Mental Health and Rethinking Coping Strategies

June 2, 2020

In the midst of COVID-19, there’s a lot of talk about self- care, managing stress, and coping with quarantine. It’s great to see these messages and gentle reminders for folx to take care of themselves, as this experience has begun to be regarded as a global trauma. But what do those of us with pre- COVID mental health diagnoses do when the coping strategies we’ve come to rely on to get us through a “normal” day are harder to maintain.

Olga Trujillo is an internationally renowned speaker and author who has devoted her career to helping advocates, first responders and others in the field better understand the impact of trauma on survivors of sexual assault, domestic violence, child abuse and human trafficking. Olga speaks candidly about her diagnosis of Dissociative Identity Disorder (DID) and shares her experience as a survivor of sexual violence navigating this world with DID to educate others.

I recently had the opportunity to hear Olga speak about the impact COVID-19 has had on her existing coping strategies and ways we, as advocates, can help survivors with mental health diagnoses try to create some normalcy in this abnormal time.

First, let’s name the coping strategies often utilized by survivors, and others, with mental health issues that are being challenged at this time. Methods like finding a routine, limiting stimulation, creating predictability, and changing conditions that create challenges may not feel possible right now. If you’re working from home it’s easy for your usual workday routine to be disrupted by not having the energy (or sense of urgency) to get up and shower. When thinking about limiting stimulation, many mental health diagnoses that survivors hold are rooted in a lack of sense of safety, so feeling the need to check the news and COVID statistics regularly may feel like a necessity. Finally, I want to lift up that changing conditions that create challenges is a huge barrier at this time. This particular coping strategy can be very important for survivors who feel they are lacking control over their lives. Ordinarily if a survivor were feeling overwhelmed at home or felt like they needed to go out to become reconnected and grounded in their bodies, it may be just as simple as leaving, but that’s not the reality we’re in right now. Now to leave the house, there is certain preparation that may be necessary, feeding into feelings of lack of freedom.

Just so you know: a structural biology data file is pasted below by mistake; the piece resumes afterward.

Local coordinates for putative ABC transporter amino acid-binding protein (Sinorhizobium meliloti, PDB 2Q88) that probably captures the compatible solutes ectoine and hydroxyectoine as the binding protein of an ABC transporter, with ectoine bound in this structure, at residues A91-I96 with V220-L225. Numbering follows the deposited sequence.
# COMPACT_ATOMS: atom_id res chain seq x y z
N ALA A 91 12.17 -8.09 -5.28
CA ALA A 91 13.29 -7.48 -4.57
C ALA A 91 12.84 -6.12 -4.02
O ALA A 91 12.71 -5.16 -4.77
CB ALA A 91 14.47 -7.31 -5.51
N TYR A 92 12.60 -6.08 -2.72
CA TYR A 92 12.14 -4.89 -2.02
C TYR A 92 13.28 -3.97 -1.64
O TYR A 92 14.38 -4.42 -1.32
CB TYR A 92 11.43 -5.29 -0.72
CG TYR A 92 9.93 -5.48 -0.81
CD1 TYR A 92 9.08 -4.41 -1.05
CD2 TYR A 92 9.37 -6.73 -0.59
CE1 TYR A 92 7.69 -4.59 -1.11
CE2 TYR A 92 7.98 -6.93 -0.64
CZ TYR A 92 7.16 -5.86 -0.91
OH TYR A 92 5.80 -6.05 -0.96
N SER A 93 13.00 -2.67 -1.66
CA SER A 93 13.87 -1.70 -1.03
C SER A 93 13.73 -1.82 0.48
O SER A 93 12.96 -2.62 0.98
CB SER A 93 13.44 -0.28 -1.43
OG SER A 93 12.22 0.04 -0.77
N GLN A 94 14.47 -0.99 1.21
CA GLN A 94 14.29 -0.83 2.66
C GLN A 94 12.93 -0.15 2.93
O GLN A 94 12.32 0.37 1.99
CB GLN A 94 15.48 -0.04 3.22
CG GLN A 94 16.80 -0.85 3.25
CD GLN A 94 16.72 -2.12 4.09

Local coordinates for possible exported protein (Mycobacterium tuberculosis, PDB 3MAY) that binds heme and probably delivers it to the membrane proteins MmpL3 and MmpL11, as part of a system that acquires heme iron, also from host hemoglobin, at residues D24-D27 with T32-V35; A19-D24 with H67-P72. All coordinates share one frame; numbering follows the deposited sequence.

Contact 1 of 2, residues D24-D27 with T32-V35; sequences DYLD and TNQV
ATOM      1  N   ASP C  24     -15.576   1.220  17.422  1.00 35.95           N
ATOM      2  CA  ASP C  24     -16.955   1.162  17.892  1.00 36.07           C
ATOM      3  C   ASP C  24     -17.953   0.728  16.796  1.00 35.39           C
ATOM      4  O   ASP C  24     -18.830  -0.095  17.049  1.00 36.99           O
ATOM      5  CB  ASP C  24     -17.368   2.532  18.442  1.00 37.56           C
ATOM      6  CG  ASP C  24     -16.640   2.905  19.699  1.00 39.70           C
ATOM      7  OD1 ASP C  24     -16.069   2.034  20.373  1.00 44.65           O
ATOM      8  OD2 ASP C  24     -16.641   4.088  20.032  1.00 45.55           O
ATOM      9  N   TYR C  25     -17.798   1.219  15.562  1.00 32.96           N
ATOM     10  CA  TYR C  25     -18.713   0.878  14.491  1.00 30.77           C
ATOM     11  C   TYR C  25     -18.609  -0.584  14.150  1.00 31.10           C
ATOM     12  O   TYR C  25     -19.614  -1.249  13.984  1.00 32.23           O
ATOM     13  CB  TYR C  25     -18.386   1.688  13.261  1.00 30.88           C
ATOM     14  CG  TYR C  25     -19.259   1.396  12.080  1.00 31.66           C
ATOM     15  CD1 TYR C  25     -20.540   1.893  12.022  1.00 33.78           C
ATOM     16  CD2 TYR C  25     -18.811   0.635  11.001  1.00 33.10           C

So what are the consequences of these barriers to coping? Those with mental health issues may have an increase of fear, stress, and panic at this time. Folx may be feeling exhausted, unfocused, irritable. This new life that we are navigating may be creating chaos and confusion in the lives of those who have developed mental health safety plans and are not able to execute them right now. For folx with mental health related issues that have other vulnerabilities, they now not only have to try to find ways to cope with maintaining balance in their minds, but they also have to take extra precautions to protect their physical health. This is exhausting. We as advocates can help by being a supportive ally to their overall well- being and validating the difficulty that folx may be experiencing at this time.